Encore for South LA’s Dunbar Hotel

Heidi Duckler Dance Theatre helps revive a historic jazz landmark on Central Avenue.


Marisa Labog and Joe Schenck rehearse on the balcony in the lobby of Dunbar Village. | Christina Campodonico


By day, a “For Lease” sign hangs in the window of the Dunbar Hotel’s empty storefront on Central Avenue, but on Saturday night this barren room came to life as dancers from the Heidi Duckler Dance Theatre kicked up dust from the concrete floor, grabbed onto the room’s barred windows and clung to its steel columns, captivating a crowd of dance-lovers and community leaders who descended upon the historic South Los Angeles landmark to see “Dancing at Dunbar.”

Hours earlier, at 5 p.m., the troupe previewed its choreography for a handful of residents living at Dunbar Village, the affordable housing development on site with the Dunbar Hotel.

An air of easy comfort pervaded the lobby. Some audience members relaxed in large leather armchairs, nibbling on fruit and cookies. Others milled in and out of the lobby with their bikes and grocery bags, pausing briefly to look up at dancers Marisa Labor and Joe Schenck as they wrapped themselves around columns and bannisters on the second-level balcony overhead.

The Dunbar Hotel on Central Avenue. | Christina Campodonico

The Dunbar Hotel on Central Avenue. | Christina Campodonico

The Dunbar Hotel has long been a centerpiece of Los Angeles’ performing arts history—jazz greats such as Billie Holiday, Lena Horne and Louis Armstrong were among the hotel’s most famous visitors during its 1920s heyday. But Heidi Duckler’s site-specific rehearsal process leading up to its September 6 performance was initially met with some hesitation.

See also from Intersections: The Dunbar Hotel takes a step toward renovation

“I think [the residents], at first, were maybe tentative about who we were and why were here, what we were doing,” said Duckler, who is the company’s founder and artistic director. “And now…we’re friends. ”

This collegial atmosphere was evident before and between performances as dancers warmed up in the lobby’s adjoining rec room while residents played billiards or watched the USC-Stanford football game on a big screen TV. Becoming part of a community is in the DNA of Heidi Duckler Dance Theatre, which creates site and community specific choreography by rehearsing on-site for short windows of time—anywhere from a few weeks to a single day.

“We only rehearse on site. We become tenants. And I think there’s a certain pride in our being housed here.” said Duckler. “It’s a wonderful kind of coexistence.”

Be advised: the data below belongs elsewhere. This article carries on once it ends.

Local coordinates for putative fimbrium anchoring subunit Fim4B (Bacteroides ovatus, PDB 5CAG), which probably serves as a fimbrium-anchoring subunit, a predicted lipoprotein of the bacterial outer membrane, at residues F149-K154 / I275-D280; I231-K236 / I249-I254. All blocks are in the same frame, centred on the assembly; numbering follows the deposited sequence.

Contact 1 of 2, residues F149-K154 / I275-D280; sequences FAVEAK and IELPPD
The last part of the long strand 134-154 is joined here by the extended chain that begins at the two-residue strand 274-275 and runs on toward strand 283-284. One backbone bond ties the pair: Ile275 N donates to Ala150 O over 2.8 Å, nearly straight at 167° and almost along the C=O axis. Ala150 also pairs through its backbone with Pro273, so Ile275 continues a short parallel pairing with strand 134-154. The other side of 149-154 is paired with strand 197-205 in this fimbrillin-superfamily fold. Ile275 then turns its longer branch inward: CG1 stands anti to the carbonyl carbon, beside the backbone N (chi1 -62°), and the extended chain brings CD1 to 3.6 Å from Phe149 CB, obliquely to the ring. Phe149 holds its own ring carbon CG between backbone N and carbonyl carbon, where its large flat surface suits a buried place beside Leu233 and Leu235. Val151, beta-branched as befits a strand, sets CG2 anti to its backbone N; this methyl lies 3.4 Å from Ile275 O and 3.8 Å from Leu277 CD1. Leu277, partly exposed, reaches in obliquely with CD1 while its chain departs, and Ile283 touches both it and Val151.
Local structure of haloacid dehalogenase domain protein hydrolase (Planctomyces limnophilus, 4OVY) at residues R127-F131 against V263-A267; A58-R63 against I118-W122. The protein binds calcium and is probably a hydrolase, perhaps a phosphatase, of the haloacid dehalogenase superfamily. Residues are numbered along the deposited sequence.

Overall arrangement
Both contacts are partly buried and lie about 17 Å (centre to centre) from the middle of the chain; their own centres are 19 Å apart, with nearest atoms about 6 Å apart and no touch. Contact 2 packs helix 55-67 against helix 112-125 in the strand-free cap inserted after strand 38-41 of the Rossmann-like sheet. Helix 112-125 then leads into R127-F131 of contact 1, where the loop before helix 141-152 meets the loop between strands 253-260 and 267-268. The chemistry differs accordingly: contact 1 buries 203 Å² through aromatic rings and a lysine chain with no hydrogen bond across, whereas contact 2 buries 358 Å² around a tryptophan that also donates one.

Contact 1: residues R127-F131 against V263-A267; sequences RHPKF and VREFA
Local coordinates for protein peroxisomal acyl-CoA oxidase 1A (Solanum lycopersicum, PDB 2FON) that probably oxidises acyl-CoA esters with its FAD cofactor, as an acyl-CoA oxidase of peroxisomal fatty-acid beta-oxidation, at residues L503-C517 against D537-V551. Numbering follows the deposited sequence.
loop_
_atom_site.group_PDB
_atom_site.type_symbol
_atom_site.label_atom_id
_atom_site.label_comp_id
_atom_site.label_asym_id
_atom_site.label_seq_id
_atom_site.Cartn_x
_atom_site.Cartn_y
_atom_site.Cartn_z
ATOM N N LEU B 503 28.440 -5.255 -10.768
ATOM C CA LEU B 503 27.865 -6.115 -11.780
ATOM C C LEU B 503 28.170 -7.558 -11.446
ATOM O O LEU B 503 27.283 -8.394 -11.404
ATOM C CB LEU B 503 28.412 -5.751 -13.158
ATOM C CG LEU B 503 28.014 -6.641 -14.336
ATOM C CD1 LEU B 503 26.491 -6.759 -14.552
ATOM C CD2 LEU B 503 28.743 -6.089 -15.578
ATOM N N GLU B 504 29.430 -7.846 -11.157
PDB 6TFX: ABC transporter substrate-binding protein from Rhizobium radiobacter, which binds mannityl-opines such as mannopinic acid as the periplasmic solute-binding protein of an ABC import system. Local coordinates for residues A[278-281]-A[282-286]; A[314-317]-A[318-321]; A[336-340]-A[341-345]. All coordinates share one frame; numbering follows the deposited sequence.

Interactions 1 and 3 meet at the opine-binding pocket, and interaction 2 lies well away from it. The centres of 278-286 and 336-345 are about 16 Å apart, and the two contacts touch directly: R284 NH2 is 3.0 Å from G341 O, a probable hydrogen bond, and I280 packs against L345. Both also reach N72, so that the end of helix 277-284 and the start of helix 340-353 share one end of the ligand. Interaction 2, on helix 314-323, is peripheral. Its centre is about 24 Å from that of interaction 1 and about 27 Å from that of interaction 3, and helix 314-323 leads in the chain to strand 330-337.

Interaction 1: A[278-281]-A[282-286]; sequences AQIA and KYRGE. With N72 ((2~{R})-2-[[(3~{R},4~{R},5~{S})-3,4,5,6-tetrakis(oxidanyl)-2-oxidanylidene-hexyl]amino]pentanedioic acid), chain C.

Singer Tatiana Williams sings lyrics to Paul Lawrence Dunbar's poem "Sympathy," while dancer Teresa Barcelo performs in the courtyard of Dunbar Village. | Christina Campodonico

Singer Tatiana Williams sings lyrics to Paul Lawrence Dunbar’s poem “Sympathy,” while dancer Teresa Barcelo performs in the courtyard of Dunbar Village. | Christina Campodonico

Bessie Smith, a retiree and resident of Dunbar Village whose courtyard balcony became the site of a duet by dancers Teresa Barcelo and Wilfried Souly, is one example of that coexistence with the company.

“They had asked my permission and I told them, ‘Help yourself,’” said Smith, who proudly shares her name with the legendary Empress of Blues. “It didn’t bother me. I think I’m special.”

Smith also found special meaning in singer Tatiana William’s riffs on lines from Sympathy, a poem by the hotel’s namesake, African-American poet Paul Laurence Dunbar.

For Smith, the lyrics, “I know why the caged bird flies,” brought to mind Maya Angelou’s memoir, “I Know Why the Caged Bird Sings.”

“I could feel my insides getting really emotional,” she said.

For resident Glendora Parks-Anderson, a surgical assistant trainee, the company’s performance left a lasting impression of hope.

Dancer Wilfried Souly performs in the Dunbar Village's unoccupied storefront. | Christina Campodonico

Dancer Wilfried Souly performs in the Dunbar Village’s unoccupied storefront. | Christina Campodonico

“I hold a special place about that in my heart, because we’re the residents here and they sought the time to share with us the talents of the people that were dancing,” said Parks-Anderson. “I pray that they come back to us again.”

Regardless of whether Heidi Duckler Dance Theatre will perform again at the Dunbar Hotel, for many dancers, the company’s residency from August 13 to September 6 was all too short.

“I feel like [the Dunbar] is so rich with history,” said Schenck, the dancer who had twisted ‘round its columns. “I just feel like there’s so much more that we can do in here.”

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